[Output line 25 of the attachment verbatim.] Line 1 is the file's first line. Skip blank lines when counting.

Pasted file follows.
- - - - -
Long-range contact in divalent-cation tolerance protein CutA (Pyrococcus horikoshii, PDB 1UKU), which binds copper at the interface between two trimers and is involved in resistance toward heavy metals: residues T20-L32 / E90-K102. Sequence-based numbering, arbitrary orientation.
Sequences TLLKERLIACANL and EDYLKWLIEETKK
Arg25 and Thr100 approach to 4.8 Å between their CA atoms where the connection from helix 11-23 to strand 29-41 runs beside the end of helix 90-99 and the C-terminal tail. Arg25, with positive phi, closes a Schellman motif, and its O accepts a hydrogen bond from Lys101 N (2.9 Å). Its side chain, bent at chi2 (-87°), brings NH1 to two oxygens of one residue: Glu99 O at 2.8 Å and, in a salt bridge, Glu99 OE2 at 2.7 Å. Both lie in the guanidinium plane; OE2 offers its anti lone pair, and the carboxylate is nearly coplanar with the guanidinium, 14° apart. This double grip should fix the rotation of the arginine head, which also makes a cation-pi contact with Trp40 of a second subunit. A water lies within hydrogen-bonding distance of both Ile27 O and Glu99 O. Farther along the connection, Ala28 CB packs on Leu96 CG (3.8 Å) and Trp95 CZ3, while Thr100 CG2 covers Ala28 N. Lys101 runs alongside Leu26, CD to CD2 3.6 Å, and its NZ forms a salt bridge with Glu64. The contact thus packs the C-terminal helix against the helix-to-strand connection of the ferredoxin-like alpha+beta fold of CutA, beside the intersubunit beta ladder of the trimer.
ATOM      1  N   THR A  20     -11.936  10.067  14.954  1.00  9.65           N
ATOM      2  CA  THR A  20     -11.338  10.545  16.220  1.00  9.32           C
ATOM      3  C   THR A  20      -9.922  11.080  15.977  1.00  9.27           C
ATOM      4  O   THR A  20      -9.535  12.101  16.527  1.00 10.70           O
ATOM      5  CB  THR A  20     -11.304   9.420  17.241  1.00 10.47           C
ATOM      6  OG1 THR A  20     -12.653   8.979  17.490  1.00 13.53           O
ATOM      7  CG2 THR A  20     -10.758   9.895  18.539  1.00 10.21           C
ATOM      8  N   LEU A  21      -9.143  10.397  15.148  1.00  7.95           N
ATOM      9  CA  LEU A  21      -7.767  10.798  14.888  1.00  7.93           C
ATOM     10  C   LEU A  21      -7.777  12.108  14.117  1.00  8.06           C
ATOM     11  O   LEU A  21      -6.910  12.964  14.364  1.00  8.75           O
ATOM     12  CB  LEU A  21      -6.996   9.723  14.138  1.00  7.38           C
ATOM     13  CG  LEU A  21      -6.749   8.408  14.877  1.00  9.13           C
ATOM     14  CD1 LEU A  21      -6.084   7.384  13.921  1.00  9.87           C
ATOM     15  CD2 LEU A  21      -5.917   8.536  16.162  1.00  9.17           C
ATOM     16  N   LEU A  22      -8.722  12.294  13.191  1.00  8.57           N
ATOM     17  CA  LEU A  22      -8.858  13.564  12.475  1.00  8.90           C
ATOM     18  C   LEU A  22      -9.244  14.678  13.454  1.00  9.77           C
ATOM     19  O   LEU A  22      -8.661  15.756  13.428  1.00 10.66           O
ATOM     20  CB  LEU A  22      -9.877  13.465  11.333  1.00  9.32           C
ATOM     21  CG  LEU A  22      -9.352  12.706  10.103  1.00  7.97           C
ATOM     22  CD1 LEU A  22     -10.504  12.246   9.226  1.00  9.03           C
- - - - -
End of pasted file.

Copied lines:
ATOM     22  CD1 LEU A  22     -10.504  12.246   9.226  1.00  9.03           C